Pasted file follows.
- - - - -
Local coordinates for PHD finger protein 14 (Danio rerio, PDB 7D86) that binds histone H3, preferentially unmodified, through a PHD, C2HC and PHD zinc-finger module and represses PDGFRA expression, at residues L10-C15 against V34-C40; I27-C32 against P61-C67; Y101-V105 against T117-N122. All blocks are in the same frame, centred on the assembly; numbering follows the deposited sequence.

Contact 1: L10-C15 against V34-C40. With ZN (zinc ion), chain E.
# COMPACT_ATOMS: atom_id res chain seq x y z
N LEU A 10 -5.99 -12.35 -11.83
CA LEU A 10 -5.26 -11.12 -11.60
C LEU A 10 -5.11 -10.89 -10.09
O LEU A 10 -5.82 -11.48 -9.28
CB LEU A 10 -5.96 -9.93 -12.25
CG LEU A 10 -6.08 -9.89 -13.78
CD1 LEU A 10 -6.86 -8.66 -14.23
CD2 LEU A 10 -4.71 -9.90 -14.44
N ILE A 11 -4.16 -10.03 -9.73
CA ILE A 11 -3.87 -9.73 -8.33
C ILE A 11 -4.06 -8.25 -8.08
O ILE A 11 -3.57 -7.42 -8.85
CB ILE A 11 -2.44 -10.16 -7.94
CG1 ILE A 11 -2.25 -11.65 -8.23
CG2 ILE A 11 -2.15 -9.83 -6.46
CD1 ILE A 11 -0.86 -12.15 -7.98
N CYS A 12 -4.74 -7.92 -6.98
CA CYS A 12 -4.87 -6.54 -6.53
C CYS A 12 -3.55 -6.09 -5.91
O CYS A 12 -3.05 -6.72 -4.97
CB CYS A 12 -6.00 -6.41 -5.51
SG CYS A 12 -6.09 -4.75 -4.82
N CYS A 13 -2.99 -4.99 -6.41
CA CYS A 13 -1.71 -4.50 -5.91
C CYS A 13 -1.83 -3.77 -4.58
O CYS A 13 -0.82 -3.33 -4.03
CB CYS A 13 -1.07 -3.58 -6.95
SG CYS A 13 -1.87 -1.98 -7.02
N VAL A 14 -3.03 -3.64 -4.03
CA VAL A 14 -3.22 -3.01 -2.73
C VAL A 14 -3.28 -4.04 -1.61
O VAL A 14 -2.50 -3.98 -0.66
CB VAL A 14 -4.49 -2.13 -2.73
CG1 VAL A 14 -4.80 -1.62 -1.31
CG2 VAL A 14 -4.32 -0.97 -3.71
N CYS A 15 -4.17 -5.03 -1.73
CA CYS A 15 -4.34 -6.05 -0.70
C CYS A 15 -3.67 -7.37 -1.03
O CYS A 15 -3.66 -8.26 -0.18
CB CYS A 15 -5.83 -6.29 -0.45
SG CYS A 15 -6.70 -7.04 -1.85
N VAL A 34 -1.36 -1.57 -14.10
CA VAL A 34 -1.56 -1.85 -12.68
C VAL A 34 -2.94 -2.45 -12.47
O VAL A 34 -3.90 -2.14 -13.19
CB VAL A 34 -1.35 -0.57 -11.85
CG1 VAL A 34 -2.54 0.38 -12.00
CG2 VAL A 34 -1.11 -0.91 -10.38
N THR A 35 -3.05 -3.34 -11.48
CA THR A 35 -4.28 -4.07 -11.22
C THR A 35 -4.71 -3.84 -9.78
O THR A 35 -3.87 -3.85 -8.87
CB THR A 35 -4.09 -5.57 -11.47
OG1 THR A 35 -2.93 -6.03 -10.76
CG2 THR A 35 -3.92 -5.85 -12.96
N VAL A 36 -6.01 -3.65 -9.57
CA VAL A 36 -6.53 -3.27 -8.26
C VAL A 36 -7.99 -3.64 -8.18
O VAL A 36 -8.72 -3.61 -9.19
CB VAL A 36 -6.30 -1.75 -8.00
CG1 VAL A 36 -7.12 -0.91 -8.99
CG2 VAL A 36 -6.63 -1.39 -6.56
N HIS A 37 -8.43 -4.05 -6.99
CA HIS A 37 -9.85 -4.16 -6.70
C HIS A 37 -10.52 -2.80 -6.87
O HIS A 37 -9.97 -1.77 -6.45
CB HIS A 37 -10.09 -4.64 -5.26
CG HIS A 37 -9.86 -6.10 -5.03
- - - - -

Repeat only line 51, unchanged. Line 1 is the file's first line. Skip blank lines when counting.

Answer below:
CG2 VAL A 34 -1.11 -0.91 -10.38